At the same time, in theological terms, “hope” is, or can be interpreted as, an inherent religious characteristic and capability of man as man (Hage, 2003). Hope is a gift of God, which makes people closer to God as they are capable to follow the lead of God, observe His laws and make people hope that they will be able to follow God and to match His laws.
On the other hand, theological concept often may be close to philosophical concept of hope with its own specificities. To make a philosopher – and particularly an atheistic philosopher – founding father of the theology of hope almost dooms it to being precisely that, a theology of hope. Philosophy has its hands full in dealing with any concept of God, and a promising God is simply too concrete, particular and specific to be handled philosophically at all. The transition from a philosophy of hope to a theology of promise is anything but automatic, easy and natural; they do not have all that much in common. Schilling himself does come down on the side of promise by carefully specifying a radical correction of Bloch’s thought and inserting a God of promise (Fox, 2007)
However, the main difference of philosophic concept of hope from theological concept of hope is the fact that hope was promised to people by God – because he took the initiative – that man has even the possibility of hoping. It is the case that promise creates hope, not that man’s need for hope creates the idea of a promising God (Houser, 2004). This is probably the main point in theological concept of hope because the hope is granted to people by God. People would never have hope without the will of God. If God did not promise, people would not hope. This is the major postulate of theological hope but, in essence, the theological concept of hope implies the expectations of reward and fulfillment of the promise given by God to people, such as the promise of salvation on Judgment Day, for example.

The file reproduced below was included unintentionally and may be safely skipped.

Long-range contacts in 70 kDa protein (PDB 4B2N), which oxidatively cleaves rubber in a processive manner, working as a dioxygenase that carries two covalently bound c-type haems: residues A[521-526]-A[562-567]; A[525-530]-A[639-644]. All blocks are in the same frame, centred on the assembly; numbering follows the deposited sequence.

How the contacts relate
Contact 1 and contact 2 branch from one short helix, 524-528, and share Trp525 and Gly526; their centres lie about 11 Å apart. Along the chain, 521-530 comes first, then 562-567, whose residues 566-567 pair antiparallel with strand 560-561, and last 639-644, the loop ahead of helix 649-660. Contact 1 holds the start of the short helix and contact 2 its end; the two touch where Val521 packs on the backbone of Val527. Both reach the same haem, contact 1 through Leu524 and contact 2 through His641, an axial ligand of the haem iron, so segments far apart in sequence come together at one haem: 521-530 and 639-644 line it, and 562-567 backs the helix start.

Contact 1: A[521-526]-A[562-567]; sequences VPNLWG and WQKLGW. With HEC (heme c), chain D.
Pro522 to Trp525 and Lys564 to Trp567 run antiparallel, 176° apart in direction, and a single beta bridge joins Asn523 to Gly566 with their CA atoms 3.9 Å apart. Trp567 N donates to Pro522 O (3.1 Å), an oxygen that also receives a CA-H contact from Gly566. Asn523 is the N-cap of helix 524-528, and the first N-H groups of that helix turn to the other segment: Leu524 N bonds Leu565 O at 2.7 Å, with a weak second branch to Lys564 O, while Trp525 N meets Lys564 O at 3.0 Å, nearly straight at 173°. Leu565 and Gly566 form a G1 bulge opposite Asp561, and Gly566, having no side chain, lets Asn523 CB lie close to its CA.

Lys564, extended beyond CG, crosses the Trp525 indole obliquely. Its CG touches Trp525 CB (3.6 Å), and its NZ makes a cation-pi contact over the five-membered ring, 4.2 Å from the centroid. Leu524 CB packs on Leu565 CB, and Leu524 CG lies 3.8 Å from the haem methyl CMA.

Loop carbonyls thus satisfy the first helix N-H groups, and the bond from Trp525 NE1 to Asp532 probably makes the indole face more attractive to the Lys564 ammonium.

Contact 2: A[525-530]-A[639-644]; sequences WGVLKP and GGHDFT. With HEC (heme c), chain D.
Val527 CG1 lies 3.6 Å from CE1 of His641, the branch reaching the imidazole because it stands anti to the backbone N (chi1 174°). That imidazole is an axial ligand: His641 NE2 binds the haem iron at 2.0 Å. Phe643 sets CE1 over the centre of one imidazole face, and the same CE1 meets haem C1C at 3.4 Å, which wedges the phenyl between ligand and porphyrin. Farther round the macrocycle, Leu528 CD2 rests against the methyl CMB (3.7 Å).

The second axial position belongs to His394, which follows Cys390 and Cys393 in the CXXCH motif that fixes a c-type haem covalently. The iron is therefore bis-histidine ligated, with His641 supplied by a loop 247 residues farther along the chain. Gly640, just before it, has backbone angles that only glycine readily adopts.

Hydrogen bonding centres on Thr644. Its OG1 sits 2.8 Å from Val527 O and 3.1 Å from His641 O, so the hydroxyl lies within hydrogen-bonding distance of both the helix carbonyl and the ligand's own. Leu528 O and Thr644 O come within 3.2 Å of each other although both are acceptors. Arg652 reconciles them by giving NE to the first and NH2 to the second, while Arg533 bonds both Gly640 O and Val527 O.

In psychological terms, the concept of hope is quite different. In this regard, hope may be defined as fearing the worst but yearning for better (Fredrickson, 2009). Psychological view on hope stands on the premise of the fact that deep within the core of hope is the belief that things can change. No matter how awful or uncertain they are at the moment, things can turn out for the better. Possibilities exist (Fredrickson, 2009). Therefore psychological concept of hope implies positive possibilities that individuals expect to happen and changes that lead to such possibilities.